Since the 1990s, we've seen two broad social changes that few observers would have expected to happen together.
First, youth culture has become less violent, less promiscuous and more responsible. Childhood in the United States is safer than ever before. Teenagers drink and smoke less than previous generations did. The millennial generation has fewer sexual partners than its parents had, and the teen birthrate has traced a two-decade decline. Violent crime - a young person's temptation - fell for 25 years before the recent post-Ferguson homicide spike. Young people are half as likely to have been in a fight than those a generation ago. Teen suicides, binge drinking, hard drug use - all are down.
But over the same period, adulthood has become less responsible, less obviously adult. For the first time in over a century, more 20-somethings live with their parents than in any other arrangement. The marriage rate is way down, and despite a high out-of-wedlock birthrate, US fertility just hit an all-time low. More and more prime-age workers are dropping out of the workforce - men especially, and younger men more so than older men, though female workforce participation has dipped as well.
You can tell different stories that synthesise these trends: strictly economic ones about the impact of the Great Recession, critical ones about the infantilising effects of helicopter parenting, upbeat ones about how young people are forging new life paths.
But I want to advance a technology-driven hypothesis: This mix of youthful safety and adult immaturity may be a feature of life in a society increasingly shaped by the Internet's virtual realities.
It is easy to see how online culture would make adolescent life less dangerous. Pornography to take the edge off teenage sexual appetite. Video games instead of fisticuffs or contact sports as an outlet for hormonal aggression. (Once it was feared that porn and violent media would encourage real-world aggression; instead, they seem to be replacing it.) Sexting and selfie-enabled masturbation as a safer alternative to hooking up. Online hangouts instead of keggers in the field. More texting and driving, but less driving - one of the most dangerous teen activities - overall.
The question is whether this substitution is habit-forming and soul-shaping and whether it extends beyond dangerous teen behaviour to include things essential to long-term human flourishing - marriage, work, family, all that old-fashioned "meatspace" stuff.
That's certainly the impression left whenever journalists try to figure out why young people aren't marrying, or dating, or, in some cases, even seeking sex. (From The Washington Post this month: "Noah Paterson, 18, likes to sit in front of several screens simultaneously... to shut it all down for a date or even a one-night stand seems like a waste.") The same impression is left by research on younger men dropping out of the workforce: Their leisure time is being filled to a large extent by gaming, and happiness studies suggest that they are pretty content with the trade-off.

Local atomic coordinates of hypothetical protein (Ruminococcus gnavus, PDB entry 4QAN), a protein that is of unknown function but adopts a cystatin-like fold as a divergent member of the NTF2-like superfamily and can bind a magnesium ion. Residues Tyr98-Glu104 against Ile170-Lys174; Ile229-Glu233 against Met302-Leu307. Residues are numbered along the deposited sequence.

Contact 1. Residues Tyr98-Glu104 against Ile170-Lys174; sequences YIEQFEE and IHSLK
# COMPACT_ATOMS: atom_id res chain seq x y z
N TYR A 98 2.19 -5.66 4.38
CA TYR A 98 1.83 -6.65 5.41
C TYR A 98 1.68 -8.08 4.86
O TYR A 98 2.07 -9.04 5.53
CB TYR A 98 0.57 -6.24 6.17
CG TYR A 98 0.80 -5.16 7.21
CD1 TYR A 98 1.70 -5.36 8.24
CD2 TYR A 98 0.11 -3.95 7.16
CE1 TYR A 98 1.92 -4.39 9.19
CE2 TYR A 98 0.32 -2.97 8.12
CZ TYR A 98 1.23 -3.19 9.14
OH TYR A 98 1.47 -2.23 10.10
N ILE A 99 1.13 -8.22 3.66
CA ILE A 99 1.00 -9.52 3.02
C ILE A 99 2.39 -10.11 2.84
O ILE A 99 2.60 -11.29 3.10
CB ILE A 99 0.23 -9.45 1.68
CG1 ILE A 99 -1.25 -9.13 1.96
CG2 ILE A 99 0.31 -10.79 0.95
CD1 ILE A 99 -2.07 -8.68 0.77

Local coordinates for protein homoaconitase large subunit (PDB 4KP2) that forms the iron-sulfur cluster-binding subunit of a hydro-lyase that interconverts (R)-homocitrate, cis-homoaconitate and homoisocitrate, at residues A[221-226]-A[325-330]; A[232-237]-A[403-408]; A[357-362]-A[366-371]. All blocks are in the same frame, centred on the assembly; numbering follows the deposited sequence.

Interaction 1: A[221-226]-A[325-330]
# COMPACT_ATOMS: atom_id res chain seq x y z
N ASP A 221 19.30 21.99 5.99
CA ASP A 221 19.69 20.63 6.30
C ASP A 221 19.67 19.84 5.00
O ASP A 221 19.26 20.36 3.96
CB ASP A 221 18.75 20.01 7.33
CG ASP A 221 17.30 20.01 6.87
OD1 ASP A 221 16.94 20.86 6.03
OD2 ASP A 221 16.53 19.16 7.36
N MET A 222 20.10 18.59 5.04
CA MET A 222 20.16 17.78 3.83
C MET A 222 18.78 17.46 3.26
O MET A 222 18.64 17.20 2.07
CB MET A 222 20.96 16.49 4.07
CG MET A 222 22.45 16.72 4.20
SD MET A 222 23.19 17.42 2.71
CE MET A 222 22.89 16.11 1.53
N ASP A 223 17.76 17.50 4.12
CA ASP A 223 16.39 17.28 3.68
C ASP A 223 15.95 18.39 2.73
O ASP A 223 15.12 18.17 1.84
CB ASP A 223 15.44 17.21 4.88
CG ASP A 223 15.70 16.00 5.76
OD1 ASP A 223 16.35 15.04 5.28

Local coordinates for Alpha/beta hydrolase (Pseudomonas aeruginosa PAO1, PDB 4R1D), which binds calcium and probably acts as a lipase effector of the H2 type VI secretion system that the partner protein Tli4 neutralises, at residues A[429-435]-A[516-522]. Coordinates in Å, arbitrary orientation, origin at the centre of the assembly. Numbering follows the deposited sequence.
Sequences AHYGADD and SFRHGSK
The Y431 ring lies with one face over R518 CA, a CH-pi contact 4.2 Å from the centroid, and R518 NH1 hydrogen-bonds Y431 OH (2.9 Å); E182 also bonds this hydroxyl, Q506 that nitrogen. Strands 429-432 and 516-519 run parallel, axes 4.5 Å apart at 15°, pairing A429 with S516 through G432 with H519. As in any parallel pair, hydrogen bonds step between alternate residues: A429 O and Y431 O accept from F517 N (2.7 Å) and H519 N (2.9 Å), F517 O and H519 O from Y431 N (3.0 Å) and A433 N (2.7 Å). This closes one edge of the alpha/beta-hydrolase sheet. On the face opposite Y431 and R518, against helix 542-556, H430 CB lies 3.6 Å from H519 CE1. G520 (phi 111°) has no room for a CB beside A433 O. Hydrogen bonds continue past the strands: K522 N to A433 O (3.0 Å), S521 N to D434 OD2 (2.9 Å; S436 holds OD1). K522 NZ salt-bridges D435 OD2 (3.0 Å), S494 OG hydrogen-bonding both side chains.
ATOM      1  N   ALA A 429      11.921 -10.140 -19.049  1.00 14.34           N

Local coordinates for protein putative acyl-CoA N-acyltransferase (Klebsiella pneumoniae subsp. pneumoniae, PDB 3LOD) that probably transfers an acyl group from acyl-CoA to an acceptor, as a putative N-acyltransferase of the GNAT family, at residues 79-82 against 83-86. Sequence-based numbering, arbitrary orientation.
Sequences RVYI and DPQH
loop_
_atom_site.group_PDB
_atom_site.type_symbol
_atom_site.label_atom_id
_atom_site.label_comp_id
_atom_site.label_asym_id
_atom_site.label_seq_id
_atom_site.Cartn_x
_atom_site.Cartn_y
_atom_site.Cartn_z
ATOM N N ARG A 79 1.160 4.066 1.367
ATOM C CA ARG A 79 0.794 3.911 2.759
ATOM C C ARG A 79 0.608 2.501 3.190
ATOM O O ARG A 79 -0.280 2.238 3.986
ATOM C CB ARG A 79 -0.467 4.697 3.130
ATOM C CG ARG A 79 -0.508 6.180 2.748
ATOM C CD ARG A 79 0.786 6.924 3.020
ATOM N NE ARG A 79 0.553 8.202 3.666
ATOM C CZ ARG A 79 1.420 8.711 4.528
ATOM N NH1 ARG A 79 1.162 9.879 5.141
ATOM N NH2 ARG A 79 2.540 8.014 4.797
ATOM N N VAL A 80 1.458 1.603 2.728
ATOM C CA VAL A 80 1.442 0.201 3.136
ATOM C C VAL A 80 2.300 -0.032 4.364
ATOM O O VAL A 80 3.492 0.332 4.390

The men in that research lack college degrees, which is particularly telling. It wasn't so long ago that people worried about a digital divide, in which online access would be a luxury good that left the bottom half behind. But if anything, the virtual world looks more like an opiate for the masses. The poor spent more time online than the rich, and it's the elite - the Silicon Valley elite, in some striking cases - that's more likely to limit the uses of devices in their homes and schools, to draw distinctions between screen time and real time.
The keenest critics of how the Internet shapes culture, writers like Professor Sherry Turkle, are often hopeful that with time and experience we will learn better management strategies, which keep the virtual in its place before too many real goods are lost.
Such strategies may work for individuals and families. But the trends in the marketplace - ever-more-customised pornography, virtual realities that feel more and more immersive, devices and apps customised for addictive behaviour - seem likely to overwhelm most attempts to enjoy the virtual only within limits.
My mother, Patricia Snow (yes, even columnists have mothers), in an essay for First Things this year, suggested that any effective resistance to virtual reality's encroachments would need to be moral and religious, not just pragmatic and managerial. I never could induce her to read Frank Herbert's Dune, but her argument made me think of the science fiction novel's "Butlerian jihad" - the religious rebellion against artificial intelligence that birthed Herbert's imagined far-future society, which has advanced spacefaring technology but not a HAL or C-3PO in sight.
"Jihad" is a more fraught term these days than when Herbert's novel first came out. But we have a pacifist community within our own society that's organised around religious resistance to advanced technology - the Old Order Amish.
The future probably doesn't belong to the Pennsylvania Dutch. But the Amish impulse is one to watch, as we reckon with virtual reality's strange gift - a cup that tastes of progress but might have poison waiting in the dregs.
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